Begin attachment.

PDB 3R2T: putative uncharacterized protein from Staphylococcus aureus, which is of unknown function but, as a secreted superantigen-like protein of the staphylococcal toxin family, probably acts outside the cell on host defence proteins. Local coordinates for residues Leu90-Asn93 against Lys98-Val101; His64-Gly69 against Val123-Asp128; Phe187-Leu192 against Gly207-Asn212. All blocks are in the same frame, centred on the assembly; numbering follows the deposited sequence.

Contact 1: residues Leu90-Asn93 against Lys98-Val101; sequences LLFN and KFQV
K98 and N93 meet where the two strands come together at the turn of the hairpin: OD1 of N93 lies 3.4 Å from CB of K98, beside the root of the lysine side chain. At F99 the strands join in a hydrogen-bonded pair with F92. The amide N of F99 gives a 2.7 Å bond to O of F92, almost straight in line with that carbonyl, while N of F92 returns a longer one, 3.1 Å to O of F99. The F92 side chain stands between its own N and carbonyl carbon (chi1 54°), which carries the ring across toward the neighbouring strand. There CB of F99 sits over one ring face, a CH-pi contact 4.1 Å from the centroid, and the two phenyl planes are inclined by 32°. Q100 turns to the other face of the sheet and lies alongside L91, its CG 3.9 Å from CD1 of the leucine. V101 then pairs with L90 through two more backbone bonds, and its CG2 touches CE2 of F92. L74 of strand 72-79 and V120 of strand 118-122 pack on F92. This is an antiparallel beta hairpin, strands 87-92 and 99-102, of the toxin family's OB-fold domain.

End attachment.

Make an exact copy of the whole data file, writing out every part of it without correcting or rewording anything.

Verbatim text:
PDB 3R2T: putative uncharacterized protein from Staphylococcus aureus, which is of unknown function but, as a secreted superantigen-like protein of the staphylococcal toxin family, probably acts outside the cell on host defence proteins. Local coordinates for residues Leu90-Asn93 against Lys98-Val101; His64-Gly69 against Val123-Asp128; Phe187-Leu192 against Gly207-Asn212. All blocks are in the same frame, centred on the assembly; numbering follows the deposited sequence.

Contact 1: residues Leu90-Asn93 against Lys98-Val101; sequences LLFN and KFQV
K98 and N93 meet where the two strands come together at the turn of the hairpin: OD1 of N93 lies 3.4 Å from CB of K98, beside the root of the lysine side chain. At F99 the strands join in a hydrogen-bonded pair with F92. The amide N of F99 gives a 2.7 Å bond to O of F92, almost straight in line with that carbonyl, while N of F92 returns a longer one, 3.1 Å to O of F99. The F92 side chain stands between its own N and carbonyl carbon (chi1 54°), which carries the ring across toward the neighbouring strand. There CB of F99 sits over one ring face, a CH-pi contact 4.1 Å from the centroid, and the two phenyl planes are inclined by 32°. Q100 turns to the other face of the sheet and lies alongside L91, its CG 3.9 Å from CD1 of the leucine. V101 then pairs with L90 through two more backbone bonds, and its CG2 touches CE2 of F92. L74 of strand 72-79 and V120 of strand 118-122 pack on F92. This is an antiparallel beta hairpin, strands 87-92 and 99-102, of the toxin family's OB-fold domain.